Yeah, so I didn’t go right into business. I did do some of my kind of mission work with a group called Youth with a Mission called YWAM Youth with Mission. And the first-word youth, youth. Do you ask like young people Youth with a Mission? Oh, yes, I should get it. Yeah, kinda, I took off on that for the kind of like, in and out with a temp job. I was doing temp jobs in between, but for a few years, and then I came back and kind of dove deep into technology and started as a graphic designer. And then found myself doing Oh, sorry, go ahead.

Yoni Mazor 6:17
Yeah, all that. So what compelled you after you know, during all these years of college, you said you wanted to kind of be in, in the medical field, but then you graduated, realize you wanted to do I guess other things, or doing business but then boom, you put a stop into that. And that will compel you to go into helping the youth, which is a noble thing, either.

Joshua Gebhardt 6:32
Yeah, no, no, appreciate it. Um, you know, I believe I kind of had this calling on my life from God. Believe I believe in God. Um, and it was like a, I think it helped for me to kind of continue that theme of multiple cultures and countries and, you know, extended my, you know, 10 countries to about, like, where I’m at, like, 45 countries now that I’ve been in for more than a week. So I counted. I’m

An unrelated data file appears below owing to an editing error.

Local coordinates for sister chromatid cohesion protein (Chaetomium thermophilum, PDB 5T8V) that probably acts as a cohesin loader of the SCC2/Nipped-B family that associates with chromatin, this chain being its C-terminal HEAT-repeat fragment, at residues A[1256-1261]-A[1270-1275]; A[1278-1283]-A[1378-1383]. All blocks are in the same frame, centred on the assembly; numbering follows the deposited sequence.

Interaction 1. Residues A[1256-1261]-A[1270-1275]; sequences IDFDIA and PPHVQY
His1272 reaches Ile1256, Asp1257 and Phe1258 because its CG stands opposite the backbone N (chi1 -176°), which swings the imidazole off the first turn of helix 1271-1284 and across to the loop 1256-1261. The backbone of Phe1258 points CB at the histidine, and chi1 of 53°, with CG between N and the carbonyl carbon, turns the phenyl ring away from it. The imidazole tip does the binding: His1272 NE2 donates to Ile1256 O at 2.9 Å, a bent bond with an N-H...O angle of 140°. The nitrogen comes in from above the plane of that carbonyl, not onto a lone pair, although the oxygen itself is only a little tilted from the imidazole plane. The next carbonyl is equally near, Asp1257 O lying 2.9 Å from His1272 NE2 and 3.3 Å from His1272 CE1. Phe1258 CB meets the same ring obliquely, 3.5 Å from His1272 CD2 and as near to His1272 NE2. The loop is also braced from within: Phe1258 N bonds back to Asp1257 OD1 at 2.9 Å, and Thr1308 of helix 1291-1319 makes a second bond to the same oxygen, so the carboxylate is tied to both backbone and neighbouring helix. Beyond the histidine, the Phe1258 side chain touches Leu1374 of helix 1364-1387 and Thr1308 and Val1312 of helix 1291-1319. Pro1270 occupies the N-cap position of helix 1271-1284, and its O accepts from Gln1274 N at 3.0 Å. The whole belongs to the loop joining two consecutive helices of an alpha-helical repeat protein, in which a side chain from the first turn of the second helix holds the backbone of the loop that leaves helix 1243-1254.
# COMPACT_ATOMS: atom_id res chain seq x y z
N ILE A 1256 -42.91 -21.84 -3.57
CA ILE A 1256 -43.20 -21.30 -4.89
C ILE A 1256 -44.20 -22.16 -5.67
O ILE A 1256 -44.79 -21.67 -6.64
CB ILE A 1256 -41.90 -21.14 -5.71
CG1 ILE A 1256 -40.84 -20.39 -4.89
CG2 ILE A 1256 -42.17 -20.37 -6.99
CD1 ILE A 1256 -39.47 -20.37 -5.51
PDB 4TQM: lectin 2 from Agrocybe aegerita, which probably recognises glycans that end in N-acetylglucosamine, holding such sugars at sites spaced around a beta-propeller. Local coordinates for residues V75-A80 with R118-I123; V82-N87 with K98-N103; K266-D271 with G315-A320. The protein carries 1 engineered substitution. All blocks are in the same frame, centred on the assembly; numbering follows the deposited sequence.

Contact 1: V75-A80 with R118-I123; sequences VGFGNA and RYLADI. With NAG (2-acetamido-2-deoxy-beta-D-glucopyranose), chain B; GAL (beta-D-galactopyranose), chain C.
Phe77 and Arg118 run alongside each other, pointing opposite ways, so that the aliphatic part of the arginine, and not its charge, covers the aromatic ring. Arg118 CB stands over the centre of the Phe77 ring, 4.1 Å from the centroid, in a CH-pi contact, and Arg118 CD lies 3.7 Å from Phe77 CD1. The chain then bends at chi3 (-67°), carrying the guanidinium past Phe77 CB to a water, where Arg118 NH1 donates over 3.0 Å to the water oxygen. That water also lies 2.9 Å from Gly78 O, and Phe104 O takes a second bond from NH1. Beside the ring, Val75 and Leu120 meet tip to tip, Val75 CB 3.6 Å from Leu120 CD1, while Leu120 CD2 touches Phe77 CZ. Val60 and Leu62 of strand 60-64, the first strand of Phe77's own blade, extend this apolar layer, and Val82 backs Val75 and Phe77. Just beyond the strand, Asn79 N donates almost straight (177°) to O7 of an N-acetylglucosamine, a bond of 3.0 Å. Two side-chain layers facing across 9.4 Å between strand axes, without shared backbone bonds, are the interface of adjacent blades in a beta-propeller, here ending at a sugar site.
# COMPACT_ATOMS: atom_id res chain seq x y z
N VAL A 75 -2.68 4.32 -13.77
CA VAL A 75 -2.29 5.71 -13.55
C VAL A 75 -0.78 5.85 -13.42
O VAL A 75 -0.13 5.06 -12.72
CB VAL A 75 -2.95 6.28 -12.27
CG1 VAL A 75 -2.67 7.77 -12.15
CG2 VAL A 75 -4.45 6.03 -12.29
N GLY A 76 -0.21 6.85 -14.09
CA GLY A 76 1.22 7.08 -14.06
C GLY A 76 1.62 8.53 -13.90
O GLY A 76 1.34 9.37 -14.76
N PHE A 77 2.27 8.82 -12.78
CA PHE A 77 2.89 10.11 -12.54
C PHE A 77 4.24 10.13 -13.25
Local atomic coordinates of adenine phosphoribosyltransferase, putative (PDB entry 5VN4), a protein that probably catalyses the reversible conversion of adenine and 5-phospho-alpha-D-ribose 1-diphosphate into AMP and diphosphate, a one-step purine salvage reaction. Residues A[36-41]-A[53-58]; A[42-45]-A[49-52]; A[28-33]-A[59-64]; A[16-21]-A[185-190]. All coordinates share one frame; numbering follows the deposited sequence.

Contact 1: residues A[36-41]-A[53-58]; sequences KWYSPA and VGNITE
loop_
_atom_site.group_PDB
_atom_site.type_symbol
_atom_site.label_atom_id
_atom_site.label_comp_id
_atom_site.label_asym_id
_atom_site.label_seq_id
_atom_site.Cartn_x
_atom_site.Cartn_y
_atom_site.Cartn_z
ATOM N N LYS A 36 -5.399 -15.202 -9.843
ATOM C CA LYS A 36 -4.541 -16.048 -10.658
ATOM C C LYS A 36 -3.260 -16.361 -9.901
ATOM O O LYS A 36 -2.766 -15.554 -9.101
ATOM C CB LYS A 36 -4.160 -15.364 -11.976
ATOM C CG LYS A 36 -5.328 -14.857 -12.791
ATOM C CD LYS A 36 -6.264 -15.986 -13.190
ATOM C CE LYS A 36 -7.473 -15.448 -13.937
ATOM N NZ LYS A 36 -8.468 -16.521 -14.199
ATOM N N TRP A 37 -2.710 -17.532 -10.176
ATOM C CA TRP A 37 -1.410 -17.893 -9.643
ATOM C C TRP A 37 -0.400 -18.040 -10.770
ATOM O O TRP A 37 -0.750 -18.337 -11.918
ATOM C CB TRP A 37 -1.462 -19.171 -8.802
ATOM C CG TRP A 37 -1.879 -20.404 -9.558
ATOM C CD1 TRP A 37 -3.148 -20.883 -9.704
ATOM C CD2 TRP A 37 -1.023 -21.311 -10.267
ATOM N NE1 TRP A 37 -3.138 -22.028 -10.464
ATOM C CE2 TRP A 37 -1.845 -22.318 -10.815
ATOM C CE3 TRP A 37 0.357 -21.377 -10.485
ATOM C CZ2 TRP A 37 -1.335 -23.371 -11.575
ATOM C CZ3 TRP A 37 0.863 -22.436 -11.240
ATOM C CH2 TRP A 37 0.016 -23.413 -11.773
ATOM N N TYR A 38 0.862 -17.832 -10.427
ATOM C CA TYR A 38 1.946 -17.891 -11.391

Yoni Mazor 7:03
Not just a connection if

Joshua Gebhardt 7:06
I touchdown in Ethiopia. Um, but yeah, so, um, I think that that that really kind of brought and I led teams, and we did real practical things like helping restore buildings and build things. As well as you know, spreading the love of God. But yeah, so that was like a short, you know, few years that I was working in between to kind of pay that wasn’t that doesn’t.

Yoni Mazor 7:32